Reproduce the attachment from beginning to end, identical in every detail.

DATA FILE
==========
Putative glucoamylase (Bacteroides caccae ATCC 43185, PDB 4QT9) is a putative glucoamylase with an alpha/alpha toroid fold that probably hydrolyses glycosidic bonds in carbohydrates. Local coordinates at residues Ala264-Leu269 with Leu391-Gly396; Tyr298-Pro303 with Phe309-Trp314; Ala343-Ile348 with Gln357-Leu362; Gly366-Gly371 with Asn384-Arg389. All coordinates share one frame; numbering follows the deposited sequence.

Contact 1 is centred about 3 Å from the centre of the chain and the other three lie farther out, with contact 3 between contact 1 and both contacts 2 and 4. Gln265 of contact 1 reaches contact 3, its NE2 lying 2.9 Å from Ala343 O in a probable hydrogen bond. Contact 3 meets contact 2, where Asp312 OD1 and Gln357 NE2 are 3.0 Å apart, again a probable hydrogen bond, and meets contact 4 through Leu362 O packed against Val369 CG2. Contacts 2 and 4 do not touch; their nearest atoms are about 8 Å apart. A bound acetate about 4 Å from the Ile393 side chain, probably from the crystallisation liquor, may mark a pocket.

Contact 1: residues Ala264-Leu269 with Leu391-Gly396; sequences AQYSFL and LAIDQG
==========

Putative glucoamylase (Bacteroides caccae ATCC 43185, PDB 4QT9) is a putative glucoamylase with an alpha/alpha toroid fold that probably hydrolyses glycosidic bonds in carbohydrates. Local coordinates at residues Ala264-Leu269 with Leu391-Gly396; Tyr298-Pro303 with Phe309-Trp314; Ala343-Ile348 with Gln357-Leu362; Gly366-Gly371 with Asn384-Arg389. All coordinates share one frame; numbering follows the deposited sequence.

Contact 1 is centred about 3 Å from the centre of the chain and the other three lie farther out, with contact 3 between contact 1 and both contacts 2 and 4. Gln265 of contact 1 reaches contact 3, its NE2 lying 2.9 Å from Ala343 O in a probable hydrogen bond. Contact 3 meets contact 2, where Asp312 OD1 and Gln357 NE2 are 3.0 Å apart, again a probable hydrogen bond, and meets contact 4 through Leu362 O packed against Val369 CG2. Contacts 2 and 4 do not touch; their nearest atoms are about 8 Å apart. A bound acetate about 4 Å from the Ile393 side chain, probably from the crystallisation liquor, may mark a pocket.

Contact 1: residues Ala264-Leu269 with Leu391-Gly396; sequences AQYSFL and LAIDQG